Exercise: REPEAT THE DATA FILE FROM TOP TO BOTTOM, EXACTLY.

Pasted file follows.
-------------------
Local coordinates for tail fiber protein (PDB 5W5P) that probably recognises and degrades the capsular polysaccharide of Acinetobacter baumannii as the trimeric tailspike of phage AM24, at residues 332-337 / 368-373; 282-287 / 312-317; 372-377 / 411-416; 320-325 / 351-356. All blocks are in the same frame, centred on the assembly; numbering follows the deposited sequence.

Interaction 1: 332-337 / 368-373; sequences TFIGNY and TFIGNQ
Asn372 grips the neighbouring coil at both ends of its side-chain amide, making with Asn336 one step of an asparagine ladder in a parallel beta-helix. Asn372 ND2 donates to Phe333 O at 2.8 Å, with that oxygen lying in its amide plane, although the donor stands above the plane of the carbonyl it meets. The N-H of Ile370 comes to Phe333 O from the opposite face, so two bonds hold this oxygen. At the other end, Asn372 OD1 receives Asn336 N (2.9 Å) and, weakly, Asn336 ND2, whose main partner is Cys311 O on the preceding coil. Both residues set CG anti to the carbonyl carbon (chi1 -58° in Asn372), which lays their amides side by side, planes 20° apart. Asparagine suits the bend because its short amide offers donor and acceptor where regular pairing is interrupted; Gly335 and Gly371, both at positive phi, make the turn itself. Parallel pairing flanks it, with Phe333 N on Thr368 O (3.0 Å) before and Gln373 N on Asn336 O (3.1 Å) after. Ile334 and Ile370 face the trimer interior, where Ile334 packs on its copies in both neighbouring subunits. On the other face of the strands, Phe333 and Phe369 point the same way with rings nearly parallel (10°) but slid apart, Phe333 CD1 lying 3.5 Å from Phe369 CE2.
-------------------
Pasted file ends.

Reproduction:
Local coordinates for tail fiber protein (PDB 5W5P) that probably recognises and degrades the capsular polysaccharide of Acinetobacter baumannii as the trimeric tailspike of phage AM24, at residues 332-337 / 368-373; 282-287 / 312-317; 372-377 / 411-416; 320-325 / 351-356. All blocks are in the same frame, centred on the assembly; numbering follows the deposited sequence.

Interaction 1: 332-337 / 368-373; sequences TFIGNY and TFIGNQ
Asn372 grips the neighbouring coil at both ends of its side-chain amide, making with Asn336 one step of an asparagine ladder in a parallel beta-helix. Asn372 ND2 donates to Phe333 O at 2.8 Å, with that oxygen lying in its amide plane, although the donor stands above the plane of the carbonyl it meets. The N-H of Ile370 comes to Phe333 O from the opposite face, so two bonds hold this oxygen. At the other end, Asn372 OD1 receives Asn336 N (2.9 Å) and, weakly, Asn336 ND2, whose main partner is Cys311 O on the preceding coil. Both residues set CG anti to the carbonyl carbon (chi1 -58° in Asn372), which lays their amides side by side, planes 20° apart. Asparagine suits the bend because its short amide offers donor and acceptor where regular pairing is interrupted; Gly335 and Gly371, both at positive phi, make the turn itself. Parallel pairing flanks it, with Phe333 N on Thr368 O (3.0 Å) before and Gln373 N on Asn336 O (3.1 Å) after. Ile334 and Ile370 face the trimer interior, where Ile334 packs on its copies in both neighbouring subunits. On the other face of the strands, Phe333 and Phe369 point the same way with rings nearly parallel (10°) but slid apart, Phe333 CD1 lying 3.5 Å from Phe369 CE2.